Some years ago I attended a conference at Woolly Mammoth Theater in Washington DC on art and democracy. Along with the artists and patrons and at least one historian, many who came were national and local activists for marginalized communities invisible to national culture. They made impassioned pleas for the assembled artists to take the time to bring them and their needs into the spotlight.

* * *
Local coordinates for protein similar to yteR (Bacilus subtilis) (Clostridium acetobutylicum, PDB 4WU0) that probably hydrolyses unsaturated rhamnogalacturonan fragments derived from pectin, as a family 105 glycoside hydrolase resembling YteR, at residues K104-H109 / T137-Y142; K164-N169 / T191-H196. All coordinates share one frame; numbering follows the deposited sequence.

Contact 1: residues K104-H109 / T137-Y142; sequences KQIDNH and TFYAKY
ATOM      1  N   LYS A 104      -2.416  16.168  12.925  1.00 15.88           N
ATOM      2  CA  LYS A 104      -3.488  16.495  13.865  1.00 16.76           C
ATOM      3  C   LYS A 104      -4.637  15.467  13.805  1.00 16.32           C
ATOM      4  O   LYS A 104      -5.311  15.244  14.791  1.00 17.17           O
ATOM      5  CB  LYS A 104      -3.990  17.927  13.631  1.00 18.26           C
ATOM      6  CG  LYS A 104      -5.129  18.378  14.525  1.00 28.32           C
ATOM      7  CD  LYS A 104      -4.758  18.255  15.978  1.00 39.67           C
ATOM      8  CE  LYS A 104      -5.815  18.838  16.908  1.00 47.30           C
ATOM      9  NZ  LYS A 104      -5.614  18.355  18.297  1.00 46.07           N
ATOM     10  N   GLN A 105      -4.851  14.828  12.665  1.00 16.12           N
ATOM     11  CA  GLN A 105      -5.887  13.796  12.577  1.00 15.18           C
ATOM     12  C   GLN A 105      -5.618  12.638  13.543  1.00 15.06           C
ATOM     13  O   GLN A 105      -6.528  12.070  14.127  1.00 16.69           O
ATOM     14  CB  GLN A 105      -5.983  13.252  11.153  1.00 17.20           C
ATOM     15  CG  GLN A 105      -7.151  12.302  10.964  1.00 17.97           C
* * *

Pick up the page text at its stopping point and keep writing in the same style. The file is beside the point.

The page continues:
I wasn’t kind to the idea. Its fine for people outside to express concern, to channel aid, but artists can’t be anyone’s mouthpieces. Culture requires imagination. It demands oblique correlatives, odd connections, and fantasy, a voice not determined by big-picture grandees but the kind of misfits who stay up all night sweating the details.
I’m not saying writers should be divorced from their societies but they should not try to confuse their role as entertainers and provokers of thought with measurable social value. Continue reading